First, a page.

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If life on Earth is constantly evolving, why do we still have life forms such as amoebas?

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Who says amoebas are less evolved?

Asked by: Tom Hampton, Townsville, Australia

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Evolution is not a ladder, with every organism steadily climbing its way to the top. It’s a cacophony of random mutations where natural selection favours the ones that are slightly better adapted to their local environment. Amoebas are simpler organisms than humans or pine trees, but they aren’t less evolved: they’re the result of the same four billion years of evolution as every other living thing. Amoebas continue to exist because they’re very well adapted to life in each of the many different ecological niches they’ve colonised, from the bottom of the sea to the inside of your skull.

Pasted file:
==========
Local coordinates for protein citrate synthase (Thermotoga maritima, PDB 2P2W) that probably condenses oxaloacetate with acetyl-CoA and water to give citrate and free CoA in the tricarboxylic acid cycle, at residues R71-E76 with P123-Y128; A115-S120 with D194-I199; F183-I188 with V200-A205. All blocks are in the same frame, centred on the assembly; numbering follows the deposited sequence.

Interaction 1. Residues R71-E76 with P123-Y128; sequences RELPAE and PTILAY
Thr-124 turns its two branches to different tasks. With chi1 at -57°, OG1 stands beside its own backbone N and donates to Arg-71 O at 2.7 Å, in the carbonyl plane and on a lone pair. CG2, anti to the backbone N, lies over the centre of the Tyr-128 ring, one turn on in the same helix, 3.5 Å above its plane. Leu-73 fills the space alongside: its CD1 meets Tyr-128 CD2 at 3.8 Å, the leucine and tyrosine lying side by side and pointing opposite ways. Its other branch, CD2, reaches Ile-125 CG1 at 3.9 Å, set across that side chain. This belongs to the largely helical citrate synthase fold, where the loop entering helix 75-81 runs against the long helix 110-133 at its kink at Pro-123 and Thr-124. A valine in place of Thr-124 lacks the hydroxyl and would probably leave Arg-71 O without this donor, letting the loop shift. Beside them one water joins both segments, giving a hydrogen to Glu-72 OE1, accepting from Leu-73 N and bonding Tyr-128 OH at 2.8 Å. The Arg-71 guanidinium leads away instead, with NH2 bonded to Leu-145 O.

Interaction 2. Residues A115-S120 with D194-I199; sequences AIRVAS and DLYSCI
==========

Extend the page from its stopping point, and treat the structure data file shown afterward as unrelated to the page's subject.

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Authors

luis villazon
Luis VillazonQ&A expert

Luis trained as a zoologist, but now works as a science and technology educator. In his spare time he builds 3D-printed robots, in the hope that he will be spared when the revolution inevitably comes.

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